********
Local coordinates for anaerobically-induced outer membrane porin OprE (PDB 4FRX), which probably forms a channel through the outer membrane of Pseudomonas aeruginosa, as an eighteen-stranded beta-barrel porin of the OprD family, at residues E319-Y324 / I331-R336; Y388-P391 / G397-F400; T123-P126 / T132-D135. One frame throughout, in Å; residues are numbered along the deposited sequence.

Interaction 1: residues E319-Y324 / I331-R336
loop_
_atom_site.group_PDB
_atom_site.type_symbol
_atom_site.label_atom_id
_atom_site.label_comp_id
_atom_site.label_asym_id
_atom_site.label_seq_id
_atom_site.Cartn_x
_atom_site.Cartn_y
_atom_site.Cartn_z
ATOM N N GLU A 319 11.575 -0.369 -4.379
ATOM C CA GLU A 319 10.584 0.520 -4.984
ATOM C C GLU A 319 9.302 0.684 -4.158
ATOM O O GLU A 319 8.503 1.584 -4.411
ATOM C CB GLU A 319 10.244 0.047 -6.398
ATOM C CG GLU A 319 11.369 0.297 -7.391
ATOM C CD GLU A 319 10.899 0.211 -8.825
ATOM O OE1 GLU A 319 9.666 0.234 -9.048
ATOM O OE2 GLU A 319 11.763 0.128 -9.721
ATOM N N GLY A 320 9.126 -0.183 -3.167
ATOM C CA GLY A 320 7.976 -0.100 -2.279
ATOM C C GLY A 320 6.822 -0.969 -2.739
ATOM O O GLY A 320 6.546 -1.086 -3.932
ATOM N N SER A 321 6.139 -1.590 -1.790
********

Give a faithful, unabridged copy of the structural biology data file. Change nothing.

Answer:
Local coordinates for anaerobically-induced outer membrane porin OprE (PDB 4FRX), which probably forms a channel through the outer membrane of Pseudomonas aeruginosa, as an eighteen-stranded beta-barrel porin of the OprD family, at residues E319-Y324 / I331-R336; Y388-P391 / G397-F400; T123-P126 / T132-D135. One frame throughout, in Å; residues are numbered along the deposited sequence.

Interaction 1: residues E319-Y324 / I331-R336
loop_
_atom_site.group_PDB
_atom_site.type_symbol
_atom_site.label_atom_id
_atom_site.label_comp_id
_atom_site.label_asym_id
_atom_site.label_seq_id
_atom_site.Cartn_x
_atom_site.Cartn_y
_atom_site.Cartn_z
ATOM N N GLU A 319 11.575 -0.369 -4.379
ATOM C CA GLU A 319 10.584 0.520 -4.984
ATOM C C GLU A 319 9.302 0.684 -4.158
ATOM O O GLU A 319 8.503 1.584 -4.411
ATOM C CB GLU A 319 10.244 0.047 -6.398
ATOM C CG GLU A 319 11.369 0.297 -7.391
ATOM C CD GLU A 319 10.899 0.211 -8.825
ATOM O OE1 GLU A 319 9.666 0.234 -9.048
ATOM O OE2 GLU A 319 11.763 0.128 -9.721
ATOM N N GLY A 320 9.126 -0.183 -3.167
ATOM C CA GLY A 320 7.976 -0.100 -2.279
ATOM C C GLY A 320 6.822 -0.969 -2.739
ATOM O O GLY A 320 6.546 -1.086 -3.932
ATOM N N SER A 321 6.139 -1.590 -1.790